Despite himself, he smiles as he remembers those days. The angry fathers. The worried mothers. The anxious daughters. Grumbling older brothers. Flirting younger sisters…  It was a heady time and no sacrifice was too big, no distance too far, to prevent him from saddling up and riding over to woo a rosy-cheeked girl. They all had the same routine: hair neatly done, Sunday-best dress, and the well-off girl on Weltevrede even wore silk stockings when she knew he was coming.

Then, later, when the parents went off to bed, they’d have a few minutes of privacy next to the half-burnt candle. It’s amazing what a young man and woman can manage on a couch in the time it takes the candle to burn down…

Lucinda gets up to peck a kiss on Boggel’s cheek, exposing enough thigh to make Servaas splutter in his beer.  Oh, how he remembers those days! The furtive glance at smooth skin behind the lacy top as Siena placed the tray with coffee on the low table; even the first time she held his hand. They were innocent back then, innocent and excited and in awe with the discovery of mutual attraction.

And yet…it all peters out in the end. No matter how he analyses the path of love in his life, in the end it came to heartache. Somebody leaves. Somebody dies. And somebody is left behind. Part of him wants to jump up and tell Boggel to stop looking at Lucinda like that. He wants to warn him of the heartache and the loss – after all, if you apply the brakes early enough, no crash will follow…

Boggel announces a round on the house, toasting Lucinda and telling them Rolbos has never had it so good.

“Servaas! Come over here man! You’ve been sitting at that table, watching the bubbles in your beer for hours at end. Lucinda, sweetie, if you move this way a little, Servaas can sit next to you.”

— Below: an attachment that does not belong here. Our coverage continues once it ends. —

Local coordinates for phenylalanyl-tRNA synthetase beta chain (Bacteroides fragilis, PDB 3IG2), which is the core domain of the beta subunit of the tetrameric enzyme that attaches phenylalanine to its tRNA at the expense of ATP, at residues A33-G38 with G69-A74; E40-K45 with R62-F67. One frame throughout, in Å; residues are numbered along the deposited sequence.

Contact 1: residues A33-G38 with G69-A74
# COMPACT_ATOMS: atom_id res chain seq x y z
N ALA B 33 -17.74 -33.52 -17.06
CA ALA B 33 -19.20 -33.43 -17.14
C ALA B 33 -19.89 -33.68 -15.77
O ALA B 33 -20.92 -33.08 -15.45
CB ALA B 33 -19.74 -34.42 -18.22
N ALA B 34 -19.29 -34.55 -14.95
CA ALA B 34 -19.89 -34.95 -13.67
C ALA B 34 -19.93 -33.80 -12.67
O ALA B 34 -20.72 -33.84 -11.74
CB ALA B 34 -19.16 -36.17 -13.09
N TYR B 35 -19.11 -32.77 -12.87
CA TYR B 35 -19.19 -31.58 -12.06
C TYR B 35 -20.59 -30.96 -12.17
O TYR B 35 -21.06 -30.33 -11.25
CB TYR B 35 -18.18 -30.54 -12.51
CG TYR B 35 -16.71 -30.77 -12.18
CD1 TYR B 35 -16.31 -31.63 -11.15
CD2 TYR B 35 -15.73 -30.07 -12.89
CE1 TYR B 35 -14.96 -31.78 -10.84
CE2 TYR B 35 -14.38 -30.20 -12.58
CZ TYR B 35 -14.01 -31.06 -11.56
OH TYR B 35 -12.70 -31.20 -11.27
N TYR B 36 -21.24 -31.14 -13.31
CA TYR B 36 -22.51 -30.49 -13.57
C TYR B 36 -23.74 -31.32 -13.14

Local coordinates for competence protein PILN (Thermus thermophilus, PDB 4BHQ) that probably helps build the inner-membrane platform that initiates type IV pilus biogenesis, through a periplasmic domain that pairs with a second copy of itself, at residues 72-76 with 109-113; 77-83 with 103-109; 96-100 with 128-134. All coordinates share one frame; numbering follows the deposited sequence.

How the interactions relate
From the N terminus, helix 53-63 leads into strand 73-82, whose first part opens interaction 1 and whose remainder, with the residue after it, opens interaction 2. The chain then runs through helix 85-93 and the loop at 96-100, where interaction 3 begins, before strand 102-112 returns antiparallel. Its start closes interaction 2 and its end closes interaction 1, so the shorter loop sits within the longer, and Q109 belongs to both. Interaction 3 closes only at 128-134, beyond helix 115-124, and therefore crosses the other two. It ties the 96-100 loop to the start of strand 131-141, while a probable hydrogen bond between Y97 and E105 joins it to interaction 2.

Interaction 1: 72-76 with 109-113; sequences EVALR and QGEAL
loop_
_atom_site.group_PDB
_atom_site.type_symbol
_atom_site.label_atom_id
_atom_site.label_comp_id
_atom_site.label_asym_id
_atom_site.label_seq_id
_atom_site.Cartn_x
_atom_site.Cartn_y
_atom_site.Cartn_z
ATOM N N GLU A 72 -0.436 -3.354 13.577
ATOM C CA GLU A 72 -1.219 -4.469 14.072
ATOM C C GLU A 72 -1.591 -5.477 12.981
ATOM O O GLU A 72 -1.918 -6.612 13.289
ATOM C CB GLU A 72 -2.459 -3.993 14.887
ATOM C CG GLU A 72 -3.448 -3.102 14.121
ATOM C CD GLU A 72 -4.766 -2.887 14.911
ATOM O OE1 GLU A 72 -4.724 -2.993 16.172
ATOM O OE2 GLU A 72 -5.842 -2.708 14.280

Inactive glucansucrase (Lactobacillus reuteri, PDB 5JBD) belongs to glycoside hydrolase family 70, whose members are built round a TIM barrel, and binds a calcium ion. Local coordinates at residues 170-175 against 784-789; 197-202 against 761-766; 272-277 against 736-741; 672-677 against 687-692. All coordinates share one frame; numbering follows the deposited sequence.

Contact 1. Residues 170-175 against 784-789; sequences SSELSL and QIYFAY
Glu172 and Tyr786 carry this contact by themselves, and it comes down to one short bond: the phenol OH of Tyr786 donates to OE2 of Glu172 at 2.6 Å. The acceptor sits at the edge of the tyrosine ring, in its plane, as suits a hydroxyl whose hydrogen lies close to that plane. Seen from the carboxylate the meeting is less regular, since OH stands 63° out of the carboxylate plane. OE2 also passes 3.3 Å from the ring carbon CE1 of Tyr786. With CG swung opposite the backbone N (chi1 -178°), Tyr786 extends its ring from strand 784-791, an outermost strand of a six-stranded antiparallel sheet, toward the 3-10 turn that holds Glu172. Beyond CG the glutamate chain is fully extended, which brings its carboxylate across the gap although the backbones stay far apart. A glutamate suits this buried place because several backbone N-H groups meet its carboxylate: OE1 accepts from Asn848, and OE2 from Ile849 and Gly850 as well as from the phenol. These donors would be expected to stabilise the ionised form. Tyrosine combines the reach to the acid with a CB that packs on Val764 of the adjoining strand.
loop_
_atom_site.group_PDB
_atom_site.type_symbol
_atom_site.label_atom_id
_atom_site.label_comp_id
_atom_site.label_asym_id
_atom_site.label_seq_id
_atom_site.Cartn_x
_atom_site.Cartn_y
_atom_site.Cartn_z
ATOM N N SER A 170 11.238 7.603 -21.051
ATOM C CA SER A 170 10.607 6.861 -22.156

Lucinda watches as the sad old man ambles over to sit next to her.

“Yes please. You’re Service, no? Do come sit here. I see much sadness in you today, it makes me unhappy… No want to see you sad, no? Come, we talk, we laugh and Boggle will make some Cactus for you. Maybe I make you smile again, yes?”

It’s funny how a word can trigger a whole set of thoughts to surface all at once. When last did he smile? Not the pretend-smile you use when you greet Oudoom in front of the church, or the thank-you smile when Sammie gives you a discount. The real smile, the genuine article, the one that gets flashed with a sparkle in the eye and a feeling of gratitude and joy?

“Oooh, you not smile that much? Maybe you are very serious?” She frowns in mock anger, then bursts out laughing. “No, Service, you much too – how you say – silenzioso, triste? You have to, um, ridere. Yes?”

“Me? Ridere?”  Servaas suddenly feels the need to defend himself. This young girl is making fun of him! “I was called the Night Ridere in the past, I’ll have you know! I was famous, back then.”

Boggel has picked up a few words of Italian by now, and bursts out laughing. “Not Rider, ridere – to laugh, Servaas!”

“You do that for me? No? Small smile for a young lady? Please?”

Despite himself, Servaas allows the remark to tug his lips in a slow smile.

“Now, look how much younger you look. Suddenly, sad old man is handsome young man again. That’s better, Service, much better.”

“It’s Servaas, actually, miss.”

Lucinda’s hand flies to her mouth. “Oh no! I have offended you? I’m so sorree…”

Servaas sees the concern in her eyes and finds himself patting her on the shoulder. In that single moment he recognises the loneliness of the Italian woman. Like himself, she’s been looking for a companion, a friend, somebody to share a bit of life with. She has the softness, the kindness, that is so rare…

“You’re a lucky man, Boggel,” he says as he gets up to leave.